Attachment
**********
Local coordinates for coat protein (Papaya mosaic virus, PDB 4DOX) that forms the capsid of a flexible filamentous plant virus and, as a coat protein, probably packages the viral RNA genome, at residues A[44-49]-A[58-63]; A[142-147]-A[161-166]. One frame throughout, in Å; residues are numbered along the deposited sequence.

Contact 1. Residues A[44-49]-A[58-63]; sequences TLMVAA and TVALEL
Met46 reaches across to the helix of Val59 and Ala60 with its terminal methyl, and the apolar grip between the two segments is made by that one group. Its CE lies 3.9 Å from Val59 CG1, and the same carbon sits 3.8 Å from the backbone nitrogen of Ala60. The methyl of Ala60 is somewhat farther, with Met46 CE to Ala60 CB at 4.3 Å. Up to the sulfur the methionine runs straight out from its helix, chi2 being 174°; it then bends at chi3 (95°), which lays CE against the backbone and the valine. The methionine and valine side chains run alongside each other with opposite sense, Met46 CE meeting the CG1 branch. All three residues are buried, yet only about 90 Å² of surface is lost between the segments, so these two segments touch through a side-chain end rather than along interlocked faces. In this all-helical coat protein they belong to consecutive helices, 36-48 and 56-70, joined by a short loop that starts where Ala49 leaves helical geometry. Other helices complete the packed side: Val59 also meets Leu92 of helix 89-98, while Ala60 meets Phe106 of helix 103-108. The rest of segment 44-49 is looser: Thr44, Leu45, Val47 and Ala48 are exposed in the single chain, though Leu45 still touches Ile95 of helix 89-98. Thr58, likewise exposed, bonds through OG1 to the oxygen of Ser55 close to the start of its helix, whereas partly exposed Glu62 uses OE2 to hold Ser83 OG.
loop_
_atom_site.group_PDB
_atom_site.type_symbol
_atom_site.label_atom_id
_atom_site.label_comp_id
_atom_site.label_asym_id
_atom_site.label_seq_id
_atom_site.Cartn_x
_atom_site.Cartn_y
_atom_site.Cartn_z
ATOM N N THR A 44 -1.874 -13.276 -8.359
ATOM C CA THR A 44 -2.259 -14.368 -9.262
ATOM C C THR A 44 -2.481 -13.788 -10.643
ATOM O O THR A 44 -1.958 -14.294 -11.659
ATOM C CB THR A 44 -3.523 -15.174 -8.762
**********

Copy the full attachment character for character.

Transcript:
Local coordinates for coat protein (Papaya mosaic virus, PDB 4DOX) that forms the capsid of a flexible filamentous plant virus and, as a coat protein, probably packages the viral RNA genome, at residues A[44-49]-A[58-63]; A[142-147]-A[161-166]. One frame throughout, in Å; residues are numbered along the deposited sequence.

Contact 1. Residues A[44-49]-A[58-63]; sequences TLMVAA and TVALEL
Met46 reaches across to the helix of Val59 and Ala60 with its terminal methyl, and the apolar grip between the two segments is made by that one group. Its CE lies 3.9 Å from Val59 CG1, and the same carbon sits 3.8 Å from the backbone nitrogen of Ala60. The methyl of Ala60 is somewhat farther, with Met46 CE to Ala60 CB at 4.3 Å. Up to the sulfur the methionine runs straight out from its helix, chi2 being 174°; it then bends at chi3 (95°), which lays CE against the backbone and the valine. The methionine and valine side chains run alongside each other with opposite sense, Met46 CE meeting the CG1 branch. All three residues are buried, yet only about 90 Å² of surface is lost between the segments, so these two segments touch through a side-chain end rather than along interlocked faces. In this all-helical coat protein they belong to consecutive helices, 36-48 and 56-70, joined by a short loop that starts where Ala49 leaves helical geometry. Other helices complete the packed side: Val59 also meets Leu92 of helix 89-98, while Ala60 meets Phe106 of helix 103-108. The rest of segment 44-49 is looser: Thr44, Leu45, Val47 and Ala48 are exposed in the single chain, though Leu45 still touches Ile95 of helix 89-98. Thr58, likewise exposed, bonds through OG1 to the oxygen of Ser55 close to the start of its helix, whereas partly exposed Glu62 uses OE2 to hold Ser83 OG.
loop_
_atom_site.group_PDB
_atom_site.type_symbol
_atom_site.label_atom_id
_atom_site.label_comp_id
_atom_site.label_asym_id
_atom_site.label_seq_id
_atom_site.Cartn_x
_atom_site.Cartn_y
_atom_site.Cartn_z
ATOM N N THR A 44 -1.874 -13.276 -8.359
ATOM C CA THR A 44 -2.259 -14.368 -9.262
ATOM C C THR A 44 -2.481 -13.788 -10.643
ATOM O O THR A 44 -1.958 -14.294 -11.659
ATOM C CB THR A 44 -3.523 -15.174 -8.762